Subcutaneous Immunoglobulin for Primary and Secondary Immunodeficiencies: an Evidence-Based Review
- First Online:
- Cite this article as:
- Lingman-Framme, J. & Fasth, A. Drugs (2013) 73: 1307. doi:10.1007/s40265-013-0094-3
- 399 Views
Substitution with immunoglobulin can be administered intravenously (IV) or subcutaneously (SC) to patients with immunodeficiency, but it is not clear which route is to be preferred.
The aim of this study was to compare IV and SC administration of immunoglobulin regarding efficacy, safety, health-related quality of life and health economics in patients with primary or secondary immunodeficiency.
PubMed and other databases were searched. Reference lists of retrieved articles were scanned and major immunoglobulin producers were contacted for additional articles. Randomized and non-randomized clinical studies that compared SC with IV immunoglobulin substitution in patients with immunodeficiency were included. The validity of the findings in the included studies was evaluated and summarized in accordance with the GRADE approach.
Twenty-five studies were included; two randomized and 17 non-randomized studies of patients with primary immunodeficiency, one non-randomized study of patients with secondary immunodeficiency and five studies of health economics. The quality of evidence as assessed by the GRADE score was found to be moderate or low for all outcomes. Both IV and SC administration of immunoglobulin was found to be highly effective in preventing serious bacterial infections. IgG trough levels were higher with SC immunoglobulin substitution. Both therapy forms were concluded to be safe, as no serious adverse event was reported. Minor adverse events, consisting of local symptoms that were usually mild, were more frequent with SC immunoglobulin substitution. Health-related quality of life improved when patients switched from hospital-based IV immunoglobulin substitution to SC immunoglobulin substitution at home. The studies that evaluated health economics all found that SC administration was considerably more cost effective in comparison with IV immunoglobulin substitution. The main difference was that the number of lost work or school days was lower in patients with SC administration.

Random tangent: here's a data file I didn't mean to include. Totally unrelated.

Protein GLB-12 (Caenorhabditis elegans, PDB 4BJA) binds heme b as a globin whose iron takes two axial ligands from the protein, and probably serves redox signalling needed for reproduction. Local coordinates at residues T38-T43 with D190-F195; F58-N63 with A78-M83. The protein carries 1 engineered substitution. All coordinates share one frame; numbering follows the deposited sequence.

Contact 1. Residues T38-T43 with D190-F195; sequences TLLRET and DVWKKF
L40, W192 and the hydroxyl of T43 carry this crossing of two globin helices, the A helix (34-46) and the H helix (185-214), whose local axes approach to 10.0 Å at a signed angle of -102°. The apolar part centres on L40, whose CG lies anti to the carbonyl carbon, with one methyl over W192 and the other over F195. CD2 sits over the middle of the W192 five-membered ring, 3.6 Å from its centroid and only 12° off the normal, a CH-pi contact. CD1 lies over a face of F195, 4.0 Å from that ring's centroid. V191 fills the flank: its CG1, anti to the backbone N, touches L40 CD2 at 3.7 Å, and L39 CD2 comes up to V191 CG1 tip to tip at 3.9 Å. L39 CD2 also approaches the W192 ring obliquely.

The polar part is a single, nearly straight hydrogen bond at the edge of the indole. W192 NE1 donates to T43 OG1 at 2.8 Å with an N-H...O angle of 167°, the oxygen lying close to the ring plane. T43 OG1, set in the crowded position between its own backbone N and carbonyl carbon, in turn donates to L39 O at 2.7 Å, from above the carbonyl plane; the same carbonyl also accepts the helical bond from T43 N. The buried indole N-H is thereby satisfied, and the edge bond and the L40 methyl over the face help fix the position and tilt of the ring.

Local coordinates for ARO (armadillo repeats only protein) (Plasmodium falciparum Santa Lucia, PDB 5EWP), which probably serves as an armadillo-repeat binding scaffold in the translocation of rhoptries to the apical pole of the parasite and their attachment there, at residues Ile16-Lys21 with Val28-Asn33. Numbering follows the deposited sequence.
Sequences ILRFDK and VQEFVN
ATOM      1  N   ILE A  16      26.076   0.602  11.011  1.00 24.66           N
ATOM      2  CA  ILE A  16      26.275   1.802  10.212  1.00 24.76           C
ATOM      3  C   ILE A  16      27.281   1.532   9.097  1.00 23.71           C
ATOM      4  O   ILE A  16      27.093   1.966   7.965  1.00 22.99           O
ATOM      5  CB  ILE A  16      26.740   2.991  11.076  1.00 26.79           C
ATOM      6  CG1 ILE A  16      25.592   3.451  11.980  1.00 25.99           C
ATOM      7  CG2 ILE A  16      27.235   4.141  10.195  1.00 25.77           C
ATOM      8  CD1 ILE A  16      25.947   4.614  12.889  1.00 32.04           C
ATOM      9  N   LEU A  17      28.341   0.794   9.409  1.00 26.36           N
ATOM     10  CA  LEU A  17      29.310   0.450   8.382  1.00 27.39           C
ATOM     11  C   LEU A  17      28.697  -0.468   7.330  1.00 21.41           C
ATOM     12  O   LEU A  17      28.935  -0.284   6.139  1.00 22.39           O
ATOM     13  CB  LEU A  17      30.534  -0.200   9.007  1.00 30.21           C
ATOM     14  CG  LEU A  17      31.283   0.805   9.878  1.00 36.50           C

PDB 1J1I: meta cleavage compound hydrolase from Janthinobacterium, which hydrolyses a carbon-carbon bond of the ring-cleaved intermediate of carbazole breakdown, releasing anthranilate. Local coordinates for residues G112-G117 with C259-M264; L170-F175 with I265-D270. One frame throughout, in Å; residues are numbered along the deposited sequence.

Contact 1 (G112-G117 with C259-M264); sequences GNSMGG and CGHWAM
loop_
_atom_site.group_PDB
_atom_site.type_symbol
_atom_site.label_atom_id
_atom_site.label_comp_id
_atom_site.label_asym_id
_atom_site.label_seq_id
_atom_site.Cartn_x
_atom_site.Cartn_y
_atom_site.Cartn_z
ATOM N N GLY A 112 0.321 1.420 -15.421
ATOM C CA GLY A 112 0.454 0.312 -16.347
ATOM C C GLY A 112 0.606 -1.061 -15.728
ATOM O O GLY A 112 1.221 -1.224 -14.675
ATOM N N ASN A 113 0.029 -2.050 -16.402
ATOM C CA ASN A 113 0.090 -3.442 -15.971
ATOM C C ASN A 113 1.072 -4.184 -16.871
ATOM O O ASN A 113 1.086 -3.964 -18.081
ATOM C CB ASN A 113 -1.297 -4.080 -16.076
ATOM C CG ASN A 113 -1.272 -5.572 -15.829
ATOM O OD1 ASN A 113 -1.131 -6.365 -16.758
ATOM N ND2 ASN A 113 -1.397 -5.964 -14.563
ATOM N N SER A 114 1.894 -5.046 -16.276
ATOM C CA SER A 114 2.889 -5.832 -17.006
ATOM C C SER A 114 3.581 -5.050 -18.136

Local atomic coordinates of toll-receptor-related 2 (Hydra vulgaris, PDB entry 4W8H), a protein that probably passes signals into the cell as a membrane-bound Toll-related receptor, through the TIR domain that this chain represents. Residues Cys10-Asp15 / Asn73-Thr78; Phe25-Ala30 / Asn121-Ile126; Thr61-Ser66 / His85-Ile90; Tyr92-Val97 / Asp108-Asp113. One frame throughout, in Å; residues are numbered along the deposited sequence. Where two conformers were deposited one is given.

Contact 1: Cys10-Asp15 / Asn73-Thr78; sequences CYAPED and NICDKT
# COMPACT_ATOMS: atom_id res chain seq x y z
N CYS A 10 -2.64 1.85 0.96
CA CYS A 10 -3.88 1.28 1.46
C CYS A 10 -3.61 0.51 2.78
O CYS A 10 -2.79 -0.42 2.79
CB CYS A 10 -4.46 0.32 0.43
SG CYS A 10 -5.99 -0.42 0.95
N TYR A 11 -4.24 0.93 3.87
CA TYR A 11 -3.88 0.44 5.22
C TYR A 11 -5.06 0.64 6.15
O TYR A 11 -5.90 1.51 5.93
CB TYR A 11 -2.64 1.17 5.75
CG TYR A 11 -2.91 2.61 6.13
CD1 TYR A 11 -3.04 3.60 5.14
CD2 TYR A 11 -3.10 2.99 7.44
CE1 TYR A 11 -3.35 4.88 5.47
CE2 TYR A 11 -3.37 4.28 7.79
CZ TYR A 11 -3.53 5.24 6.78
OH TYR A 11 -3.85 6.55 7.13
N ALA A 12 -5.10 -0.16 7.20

Both SC and IV immunoglobulin substitution offer protection from serious bacterial infections and have good safety. On the basis of available studies it is not possible to rate one of the two substitution modes as superior to the other, at least not regarding efficacy and safety. Improvement of health-related quality of life with SC immunoglobulin substitution largely seems to be related to home therapy. Studies including patients with secondary immunodeficiency were few, as were randomized studies of patients with primary immunodeficiency.